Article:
knock-off samoas!

Hooray, it’s Girl Scout cookie season! Is there no better time of year? The ushering in of springtime, adorable little girls in their Girl Scout uniforms, harassing you asking you to buy some cookies as you walk into the grocery store. It’s wonderful. There seems to be quite a dividing line between people and their love of the top two Girl Scout cookie flavors, Samoas and Thin Mints — people always seem to prefer one over the other. I’ll generally devour anything containing coconut, and toasty coconut with caramel and chocolate is just a bonus.

Flour Scoop   Butter Creamed1 Butter Bowl1small  Flour Bowl

During high school, when my sister and I were getting more into cooking, our mom would always marvel at how we’d be more inclined to bake a loaf of bread than to go buy one at the store. My reasoning behind this was that as long as I have the time, and I know how to do it myself, why would I need to buy a loaf of bread? The same could be said about these cookies.

Finished Dough

I was very excited to make these in my own kitchen, and I’m glad I did it because they’re very good. However, I don’t know if I’d make them again unless I retooled the method a bit. I found the process verrrrrry tedious, and I’m not entirely sure how I’d change things if I make them in the future.  I also came up with the method as I went, and it resulted in me not having enough caramel-coconut topping. Blast! I was about 1/3rd short on the amount I needed, so I’ve increased the recipe to reflect the extra 1/3rd being included. It should be enough to cover all the cookies, but thankfully it’s easy to just add more of the ingredients if it doesn’t yield the amount you need. Let’s get started!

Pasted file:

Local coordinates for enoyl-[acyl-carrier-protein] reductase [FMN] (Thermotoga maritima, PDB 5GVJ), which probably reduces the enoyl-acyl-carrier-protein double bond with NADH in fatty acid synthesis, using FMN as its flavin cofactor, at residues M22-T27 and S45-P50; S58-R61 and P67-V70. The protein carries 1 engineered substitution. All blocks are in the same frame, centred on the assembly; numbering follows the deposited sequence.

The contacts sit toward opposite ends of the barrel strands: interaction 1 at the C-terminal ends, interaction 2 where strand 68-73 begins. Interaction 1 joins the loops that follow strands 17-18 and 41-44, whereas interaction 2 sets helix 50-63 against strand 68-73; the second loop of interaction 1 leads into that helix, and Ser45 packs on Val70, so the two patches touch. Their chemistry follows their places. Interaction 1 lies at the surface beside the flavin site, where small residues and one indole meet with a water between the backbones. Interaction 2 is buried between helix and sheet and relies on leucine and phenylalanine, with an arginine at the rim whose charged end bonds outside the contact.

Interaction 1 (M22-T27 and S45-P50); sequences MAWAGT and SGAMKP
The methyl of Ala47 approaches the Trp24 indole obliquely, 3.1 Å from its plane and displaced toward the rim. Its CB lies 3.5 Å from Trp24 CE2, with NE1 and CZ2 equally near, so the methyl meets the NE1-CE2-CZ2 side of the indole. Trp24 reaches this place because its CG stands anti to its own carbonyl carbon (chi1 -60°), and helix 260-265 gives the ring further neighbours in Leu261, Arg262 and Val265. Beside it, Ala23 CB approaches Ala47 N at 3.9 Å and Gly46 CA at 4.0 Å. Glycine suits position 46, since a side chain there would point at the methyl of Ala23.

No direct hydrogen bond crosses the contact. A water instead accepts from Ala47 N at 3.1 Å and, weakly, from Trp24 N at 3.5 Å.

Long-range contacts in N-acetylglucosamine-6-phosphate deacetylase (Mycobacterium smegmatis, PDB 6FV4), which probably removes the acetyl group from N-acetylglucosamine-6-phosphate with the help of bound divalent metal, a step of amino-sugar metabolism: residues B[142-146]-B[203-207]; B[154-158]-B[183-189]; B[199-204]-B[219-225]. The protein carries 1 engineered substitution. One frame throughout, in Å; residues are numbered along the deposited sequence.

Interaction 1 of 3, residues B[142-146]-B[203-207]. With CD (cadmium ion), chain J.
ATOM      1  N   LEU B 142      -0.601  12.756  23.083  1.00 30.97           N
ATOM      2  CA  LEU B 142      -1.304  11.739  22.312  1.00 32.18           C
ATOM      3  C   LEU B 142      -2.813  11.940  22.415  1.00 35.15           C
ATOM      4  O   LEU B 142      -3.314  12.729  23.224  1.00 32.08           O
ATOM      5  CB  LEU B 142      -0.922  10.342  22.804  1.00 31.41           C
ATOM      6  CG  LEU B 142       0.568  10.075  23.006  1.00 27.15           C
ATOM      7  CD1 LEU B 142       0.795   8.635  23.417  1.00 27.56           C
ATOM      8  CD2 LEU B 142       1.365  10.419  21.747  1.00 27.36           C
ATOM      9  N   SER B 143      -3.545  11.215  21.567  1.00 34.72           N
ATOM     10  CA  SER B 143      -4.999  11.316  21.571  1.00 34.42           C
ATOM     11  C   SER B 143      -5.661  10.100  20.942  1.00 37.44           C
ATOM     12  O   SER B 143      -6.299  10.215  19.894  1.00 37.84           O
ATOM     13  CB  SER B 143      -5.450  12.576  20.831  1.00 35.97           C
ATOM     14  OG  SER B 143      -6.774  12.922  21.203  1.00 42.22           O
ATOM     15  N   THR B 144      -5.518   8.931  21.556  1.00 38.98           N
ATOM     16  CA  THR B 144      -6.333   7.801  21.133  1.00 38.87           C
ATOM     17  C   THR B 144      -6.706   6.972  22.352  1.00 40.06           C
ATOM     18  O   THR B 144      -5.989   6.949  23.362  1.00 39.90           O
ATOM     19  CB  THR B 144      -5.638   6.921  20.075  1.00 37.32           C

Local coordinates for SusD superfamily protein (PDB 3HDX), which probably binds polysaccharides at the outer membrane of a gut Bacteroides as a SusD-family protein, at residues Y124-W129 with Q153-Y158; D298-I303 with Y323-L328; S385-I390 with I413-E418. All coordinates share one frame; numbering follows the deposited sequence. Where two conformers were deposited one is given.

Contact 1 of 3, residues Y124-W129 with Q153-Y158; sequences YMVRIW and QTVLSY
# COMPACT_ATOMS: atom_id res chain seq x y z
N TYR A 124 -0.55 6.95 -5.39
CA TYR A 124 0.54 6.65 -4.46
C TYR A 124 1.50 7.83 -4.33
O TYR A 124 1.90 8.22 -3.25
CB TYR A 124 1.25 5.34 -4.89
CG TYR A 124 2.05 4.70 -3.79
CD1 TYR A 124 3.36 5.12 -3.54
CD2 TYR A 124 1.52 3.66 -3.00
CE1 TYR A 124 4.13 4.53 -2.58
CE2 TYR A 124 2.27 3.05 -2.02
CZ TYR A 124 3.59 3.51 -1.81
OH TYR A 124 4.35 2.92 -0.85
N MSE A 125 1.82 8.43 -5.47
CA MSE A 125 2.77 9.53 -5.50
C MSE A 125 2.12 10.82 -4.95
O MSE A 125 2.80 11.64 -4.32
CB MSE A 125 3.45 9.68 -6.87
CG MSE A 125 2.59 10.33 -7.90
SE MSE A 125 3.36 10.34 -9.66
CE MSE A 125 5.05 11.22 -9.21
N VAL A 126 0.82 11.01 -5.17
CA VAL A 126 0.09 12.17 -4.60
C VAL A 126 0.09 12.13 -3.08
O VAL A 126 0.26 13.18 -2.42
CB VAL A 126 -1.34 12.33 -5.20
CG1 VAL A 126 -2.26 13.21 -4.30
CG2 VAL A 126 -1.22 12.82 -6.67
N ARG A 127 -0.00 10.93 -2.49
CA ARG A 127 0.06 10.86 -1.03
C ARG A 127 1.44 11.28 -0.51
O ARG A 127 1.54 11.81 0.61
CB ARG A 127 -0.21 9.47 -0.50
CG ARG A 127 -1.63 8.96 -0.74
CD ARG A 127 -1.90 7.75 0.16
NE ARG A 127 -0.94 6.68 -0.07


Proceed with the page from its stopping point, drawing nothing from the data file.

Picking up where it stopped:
knock-off samoas!

(should yield about 45 cookies)

shortbread cookies:

6 oz soft butter

1/2 cup (98 g) sugar

1/2 tsp (3 g) vanilla extract

pinch of kosher salt

1 3/4 cup (218 grams) all purpose flour, plus more for rolling

Preheat your oven to 350 degrees. Grab two sheet pans and line them with parchment, and set aside.

In the bowl of a stand mixer with the paddle, cream the softened butter, sugar, vanilla and salt on medium for 2 minutes. Scrape down the bowl and the paddle and beat again on high for one minute. Dump in all the flour into the mixer bowl at one time, and mix on low speed for about one minute. The dough will start to come together but it will still be pretty crumbly. Scrape down the bowl and paddle again and mix on low speed for 10-15 seconds more, just until it’s all combined.

Dough Disk2

Scrape the dough out of the bowl and place on a well-floured rolling surface (a Silpat works great if you have one, or a large cutting board or even a piece of parchment paper). Pat out the dough into a rectangle that’s about 1 inch thick, and sprinkle the top with flour so the rolling pin won’t stick when you roll out the cookies. Using a well-floured rolling pin, roll the dough out so that it’s about 1/8 to 1/4 inch thick, trying to keep the dough in as much of a rectangle as possible. Using a round 2 inch cutter, stamp out as many cookies as you can get from the rectangle of dough. After the rounds are cut, take a 3/4 inch round cutter (or the back of a round pastry tip, like I did!) and stamp out the centers of each round cookie.

Cookies Cutout3Cookies Cutout1

Place the cookies on a parchment-lined sheet pan about 1/2 inch apart. If the cookies start sticking to the rolling surface, use a butter knife or a small offset spatula to help you lift them off. Once you have a full pan, set it aside and grab your second sheet pan. Gather up the scraps of dough once you’ve stamped out the whole rectangle, and re-flour your rolling surface. Pat out and roll out the dough once more, and stamp out as many more cookies as you can get out of it. Feel free to gather up the scraps and roll them out once more. Place the cookies on the second pan and bake at 350 for 10-12 minutes, or until all the cookies are light golden brown. This recipe yielded about 45 cookies for me, but you may get more or less depending on how evenly they’re rolled out.

Cookies Raw3